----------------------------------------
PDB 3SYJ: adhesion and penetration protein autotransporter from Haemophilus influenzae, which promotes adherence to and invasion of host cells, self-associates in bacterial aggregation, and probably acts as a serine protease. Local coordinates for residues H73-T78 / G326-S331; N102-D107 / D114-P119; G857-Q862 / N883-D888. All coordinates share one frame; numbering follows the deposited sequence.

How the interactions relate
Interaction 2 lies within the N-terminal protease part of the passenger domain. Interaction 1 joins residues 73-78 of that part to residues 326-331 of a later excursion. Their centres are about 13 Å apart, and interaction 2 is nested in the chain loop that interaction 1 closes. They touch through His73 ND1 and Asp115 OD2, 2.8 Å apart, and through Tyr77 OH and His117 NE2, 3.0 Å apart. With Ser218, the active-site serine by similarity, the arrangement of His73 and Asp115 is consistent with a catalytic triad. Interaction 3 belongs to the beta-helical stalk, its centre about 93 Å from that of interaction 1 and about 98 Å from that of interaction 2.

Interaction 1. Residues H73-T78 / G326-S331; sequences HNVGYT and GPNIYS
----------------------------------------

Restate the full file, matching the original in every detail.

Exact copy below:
PDB 3SYJ: adhesion and penetration protein autotransporter from Haemophilus influenzae, which promotes adherence to and invasion of host cells, self-associates in bacterial aggregation, and probably acts as a serine protease. Local coordinates for residues H73-T78 / G326-S331; N102-D107 / D114-P119; G857-Q862 / N883-D888. All coordinates share one frame; numbering follows the deposited sequence.

How the interactions relate
Interaction 2 lies within the N-terminal protease part of the passenger domain. Interaction 1 joins residues 73-78 of that part to residues 326-331 of a later excursion. Their centres are about 13 Å apart, and interaction 2 is nested in the chain loop that interaction 1 closes. They touch through His73 ND1 and Asp115 OD2, 2.8 Å apart, and through Tyr77 OH and His117 NE2, 3.0 Å apart. With Ser218, the active-site serine by similarity, the arrangement of His73 and Asp115 is consistent with a catalytic triad. Interaction 3 belongs to the beta-helical stalk, its centre about 93 Å from that of interaction 1 and about 98 Å from that of interaction 2.

Interaction 1. Residues H73-T78 / G326-S331; sequences HNVGYT and GPNIYS